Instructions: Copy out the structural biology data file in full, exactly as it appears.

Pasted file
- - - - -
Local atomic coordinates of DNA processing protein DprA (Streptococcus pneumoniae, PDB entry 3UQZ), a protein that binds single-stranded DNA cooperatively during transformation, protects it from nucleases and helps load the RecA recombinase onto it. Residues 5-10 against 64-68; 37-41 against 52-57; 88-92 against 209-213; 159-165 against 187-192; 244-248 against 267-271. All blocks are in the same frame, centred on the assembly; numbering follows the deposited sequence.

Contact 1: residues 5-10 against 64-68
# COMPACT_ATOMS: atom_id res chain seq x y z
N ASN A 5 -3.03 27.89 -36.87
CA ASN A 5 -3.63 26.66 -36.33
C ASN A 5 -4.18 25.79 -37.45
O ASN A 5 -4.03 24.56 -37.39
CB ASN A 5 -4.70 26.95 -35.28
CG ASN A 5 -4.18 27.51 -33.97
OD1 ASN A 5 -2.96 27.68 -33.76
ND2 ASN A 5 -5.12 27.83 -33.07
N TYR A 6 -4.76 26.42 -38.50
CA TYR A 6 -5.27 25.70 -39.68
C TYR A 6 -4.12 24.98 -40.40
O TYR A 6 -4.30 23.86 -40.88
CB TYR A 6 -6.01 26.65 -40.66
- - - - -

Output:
Local atomic coordinates of DNA processing protein DprA (Streptococcus pneumoniae, PDB entry 3UQZ), a protein that binds single-stranded DNA cooperatively during transformation, protects it from nucleases and helps load the RecA recombinase onto it. Residues 5-10 against 64-68; 37-41 against 52-57; 88-92 against 209-213; 159-165 against 187-192; 244-248 against 267-271. All blocks are in the same frame, centred on the assembly; numbering follows the deposited sequence.

Contact 1: residues 5-10 against 64-68
# COMPACT_ATOMS: atom_id res chain seq x y z
N ASN A 5 -3.03 27.89 -36.87
CA ASN A 5 -3.63 26.66 -36.33
C ASN A 5 -4.18 25.79 -37.45
O ASN A 5 -4.03 24.56 -37.39
CB ASN A 5 -4.70 26.95 -35.28
CG ASN A 5 -4.18 27.51 -33.97
OD1 ASN A 5 -2.96 27.68 -33.76
ND2 ASN A 5 -5.12 27.83 -33.07
N TYR A 6 -4.76 26.42 -38.50
CA TYR A 6 -5.27 25.70 -39.68
C TYR A 6 -4.12 24.98 -40.40
O TYR A 6 -4.30 23.86 -40.88
CB TYR A 6 -6.01 26.65 -40.66